[NOTE: Irons talks about what the student should feel is going on -- while it should feel like the tongue is doing the work, it's not the only thing that is working!]
There are many more excerpts for the lips being free to move, and I'm sure there are some against. I'm not being dogmatic about his. I think, though, that the most natural course of action for the lips is for them to be able to move to help change pitch -- not remain static. Of course, from my Balanced Embouchure perspective, this sense of movement means being free to roll in and out, not stretch back and puckering forward.
I'm sure there will be many more suggestions, both pro and con to what you're experiencing, and many exhortations to just do what your teacher tells you; however, I think that if you "free" your lips, you'll find that you are able to maintain your tone as you ascend and descend AND that your slurs will become smoother.\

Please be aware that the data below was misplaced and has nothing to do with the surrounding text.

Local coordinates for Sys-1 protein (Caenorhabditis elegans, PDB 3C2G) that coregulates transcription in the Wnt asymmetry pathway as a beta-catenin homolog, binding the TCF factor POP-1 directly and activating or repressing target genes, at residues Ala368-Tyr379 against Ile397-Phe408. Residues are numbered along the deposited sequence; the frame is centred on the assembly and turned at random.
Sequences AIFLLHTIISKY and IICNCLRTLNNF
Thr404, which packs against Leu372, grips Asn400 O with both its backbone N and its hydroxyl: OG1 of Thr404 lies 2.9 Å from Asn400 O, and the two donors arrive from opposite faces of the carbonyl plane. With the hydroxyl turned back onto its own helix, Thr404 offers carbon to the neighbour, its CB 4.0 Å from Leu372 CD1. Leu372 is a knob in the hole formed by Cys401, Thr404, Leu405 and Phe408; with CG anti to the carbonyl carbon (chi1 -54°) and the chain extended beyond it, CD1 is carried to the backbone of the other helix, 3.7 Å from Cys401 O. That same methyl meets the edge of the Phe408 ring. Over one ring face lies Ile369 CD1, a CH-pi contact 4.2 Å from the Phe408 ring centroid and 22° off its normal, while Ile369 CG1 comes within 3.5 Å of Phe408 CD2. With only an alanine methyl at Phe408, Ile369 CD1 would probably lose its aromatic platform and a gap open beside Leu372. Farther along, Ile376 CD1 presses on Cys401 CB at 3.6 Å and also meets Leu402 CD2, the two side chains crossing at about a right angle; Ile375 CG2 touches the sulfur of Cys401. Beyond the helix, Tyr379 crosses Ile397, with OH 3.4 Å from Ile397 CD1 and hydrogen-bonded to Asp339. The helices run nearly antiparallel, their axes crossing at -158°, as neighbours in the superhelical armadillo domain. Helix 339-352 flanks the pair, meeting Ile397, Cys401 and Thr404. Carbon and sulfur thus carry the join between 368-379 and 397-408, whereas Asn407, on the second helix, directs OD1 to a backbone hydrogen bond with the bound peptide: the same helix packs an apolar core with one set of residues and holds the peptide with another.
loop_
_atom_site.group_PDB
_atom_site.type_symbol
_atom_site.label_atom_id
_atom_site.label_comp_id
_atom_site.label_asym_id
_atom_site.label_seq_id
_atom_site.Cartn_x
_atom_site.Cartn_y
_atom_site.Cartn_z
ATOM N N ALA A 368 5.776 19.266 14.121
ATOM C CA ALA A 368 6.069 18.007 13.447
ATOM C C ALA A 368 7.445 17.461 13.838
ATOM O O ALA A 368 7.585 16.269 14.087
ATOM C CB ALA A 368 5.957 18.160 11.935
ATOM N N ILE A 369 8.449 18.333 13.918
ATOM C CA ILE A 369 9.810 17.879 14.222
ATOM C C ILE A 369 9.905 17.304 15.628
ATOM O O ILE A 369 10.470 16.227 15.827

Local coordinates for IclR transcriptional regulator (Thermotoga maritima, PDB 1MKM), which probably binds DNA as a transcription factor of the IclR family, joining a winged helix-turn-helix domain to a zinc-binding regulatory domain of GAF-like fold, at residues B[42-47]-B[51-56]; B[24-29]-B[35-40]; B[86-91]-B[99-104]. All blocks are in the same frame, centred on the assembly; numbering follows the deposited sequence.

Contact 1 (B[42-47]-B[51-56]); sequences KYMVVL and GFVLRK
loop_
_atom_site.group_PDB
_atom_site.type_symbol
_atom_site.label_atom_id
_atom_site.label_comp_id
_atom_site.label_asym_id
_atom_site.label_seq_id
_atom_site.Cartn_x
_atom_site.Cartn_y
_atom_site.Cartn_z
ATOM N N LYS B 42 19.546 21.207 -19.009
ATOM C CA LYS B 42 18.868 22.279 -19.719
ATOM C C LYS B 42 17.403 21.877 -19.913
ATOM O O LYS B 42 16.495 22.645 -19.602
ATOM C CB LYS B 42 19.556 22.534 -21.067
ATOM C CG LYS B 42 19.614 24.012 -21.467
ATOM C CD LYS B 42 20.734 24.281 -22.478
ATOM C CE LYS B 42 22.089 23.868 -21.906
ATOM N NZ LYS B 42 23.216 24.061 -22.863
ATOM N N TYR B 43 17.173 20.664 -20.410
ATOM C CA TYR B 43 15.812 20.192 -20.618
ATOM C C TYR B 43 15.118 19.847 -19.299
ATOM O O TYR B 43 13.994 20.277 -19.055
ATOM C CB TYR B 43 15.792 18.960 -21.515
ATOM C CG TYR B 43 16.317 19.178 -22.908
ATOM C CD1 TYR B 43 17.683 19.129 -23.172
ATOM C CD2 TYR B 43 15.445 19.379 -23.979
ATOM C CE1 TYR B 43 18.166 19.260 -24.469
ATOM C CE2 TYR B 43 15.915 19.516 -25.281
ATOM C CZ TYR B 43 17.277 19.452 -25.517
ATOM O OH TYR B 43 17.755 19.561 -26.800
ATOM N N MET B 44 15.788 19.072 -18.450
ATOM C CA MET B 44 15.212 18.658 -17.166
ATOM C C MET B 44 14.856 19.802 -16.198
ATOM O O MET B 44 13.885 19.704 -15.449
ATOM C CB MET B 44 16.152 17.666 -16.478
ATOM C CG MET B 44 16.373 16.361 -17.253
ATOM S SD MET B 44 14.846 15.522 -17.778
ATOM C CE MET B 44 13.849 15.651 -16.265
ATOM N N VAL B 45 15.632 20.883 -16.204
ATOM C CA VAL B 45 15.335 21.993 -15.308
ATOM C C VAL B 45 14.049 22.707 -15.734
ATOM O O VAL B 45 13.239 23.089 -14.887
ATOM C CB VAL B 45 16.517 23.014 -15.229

No representation is made the the quality of this post is greater than that of any other poster. Improvement is best gained under the auspices of a qualified teacher. Your mileage may vary. No purchase necessary to win. Chances of winning depend on the number of entries received. Roll Tide.
Re: lip slurs
I'm going to cheat just a bit and paste some stuff I've already written about slurring. Hope you don't mind.
Slurring sure is fun when it works! Part of my take on flexibility may be found in the post: (Lip Fleibility)http://www.trumpetmaster.com/vb/f146/lip-fleibility-33713.html.
As to the e to g slur, sometimes it is easier to start with the high g and slur to the e and back again, because we’ll get set for the lower note and have to work to get up high, whereas if we set for the higher one, it is easier to let it fall to the lower and simply go back to the “regular” high g feeling. Sometimes it is helpful to play the note “in between,” (in this case between f and f#, and I like to round up) and then hold our lips like that middle note, going up and down a wee bit instead of that minor third jump.
It seems like we all have a “barrier” somewhere, where the slur changes from being a jaw kind of thing (easy) to a back-of-the-tongue-without-changing-the-syllable kind of thing (not quite as easy) which will then give us all kinds of speed. For really fast trills (at my prime) I would use my right hand, like a real controlled shake -- a fun trick, sure to amaze students!